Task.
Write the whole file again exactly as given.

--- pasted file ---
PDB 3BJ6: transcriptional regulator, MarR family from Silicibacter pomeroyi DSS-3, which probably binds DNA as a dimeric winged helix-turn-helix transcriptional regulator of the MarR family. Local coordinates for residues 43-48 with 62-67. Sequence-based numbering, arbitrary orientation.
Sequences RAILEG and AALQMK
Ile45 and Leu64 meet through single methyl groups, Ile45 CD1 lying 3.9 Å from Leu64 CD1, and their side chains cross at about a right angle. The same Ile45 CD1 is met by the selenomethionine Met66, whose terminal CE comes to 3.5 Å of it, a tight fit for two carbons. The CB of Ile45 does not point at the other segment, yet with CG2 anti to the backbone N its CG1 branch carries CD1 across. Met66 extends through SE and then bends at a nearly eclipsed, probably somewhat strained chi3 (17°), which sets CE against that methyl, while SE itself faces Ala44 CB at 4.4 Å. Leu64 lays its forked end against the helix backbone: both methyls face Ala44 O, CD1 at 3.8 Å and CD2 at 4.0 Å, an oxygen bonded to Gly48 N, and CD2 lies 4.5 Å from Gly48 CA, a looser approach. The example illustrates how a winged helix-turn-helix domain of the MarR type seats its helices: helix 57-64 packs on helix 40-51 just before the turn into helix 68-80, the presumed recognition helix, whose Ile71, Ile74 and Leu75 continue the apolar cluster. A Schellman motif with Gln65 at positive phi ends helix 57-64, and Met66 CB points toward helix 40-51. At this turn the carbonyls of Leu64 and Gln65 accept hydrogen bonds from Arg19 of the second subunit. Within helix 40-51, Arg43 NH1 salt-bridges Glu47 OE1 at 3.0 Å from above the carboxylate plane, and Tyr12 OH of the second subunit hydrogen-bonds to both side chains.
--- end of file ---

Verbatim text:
PDB 3BJ6: transcriptional regulator, MarR family from Silicibacter pomeroyi DSS-3, which probably binds DNA as a dimeric winged helix-turn-helix transcriptional regulator of the MarR family. Local coordinates for residues 43-48 with 62-67. Sequence-based numbering, arbitrary orientation.
Sequences RAILEG and AALQMK
Ile45 and Leu64 meet through single methyl groups, Ile45 CD1 lying 3.9 Å from Leu64 CD1, and their side chains cross at about a right angle. The same Ile45 CD1 is met by the selenomethionine Met66, whose terminal CE comes to 3.5 Å of it, a tight fit for two carbons. The CB of Ile45 does not point at the other segment, yet with CG2 anti to the backbone N its CG1 branch carries CD1 across. Met66 extends through SE and then bends at a nearly eclipsed, probably somewhat strained chi3 (17°), which sets CE against that methyl, while SE itself faces Ala44 CB at 4.4 Å. Leu64 lays its forked end against the helix backbone: both methyls face Ala44 O, CD1 at 3.8 Å and CD2 at 4.0 Å, an oxygen bonded to Gly48 N, and CD2 lies 4.5 Å from Gly48 CA, a looser approach. The example illustrates how a winged helix-turn-helix domain of the MarR type seats its helices: helix 57-64 packs on helix 40-51 just before the turn into helix 68-80, the presumed recognition helix, whose Ile71, Ile74 and Leu75 continue the apolar cluster. A Schellman motif with Gln65 at positive phi ends helix 57-64, and Met66 CB points toward helix 40-51. At this turn the carbonyls of Leu64 and Gln65 accept hydrogen bonds from Arg19 of the second subunit. Within helix 40-51, Arg43 NH1 salt-bridges Glu47 OE1 at 3.0 Å from above the carboxylate plane, and Tyr12 OH of the second subunit hydrogen-bonds to both side chains.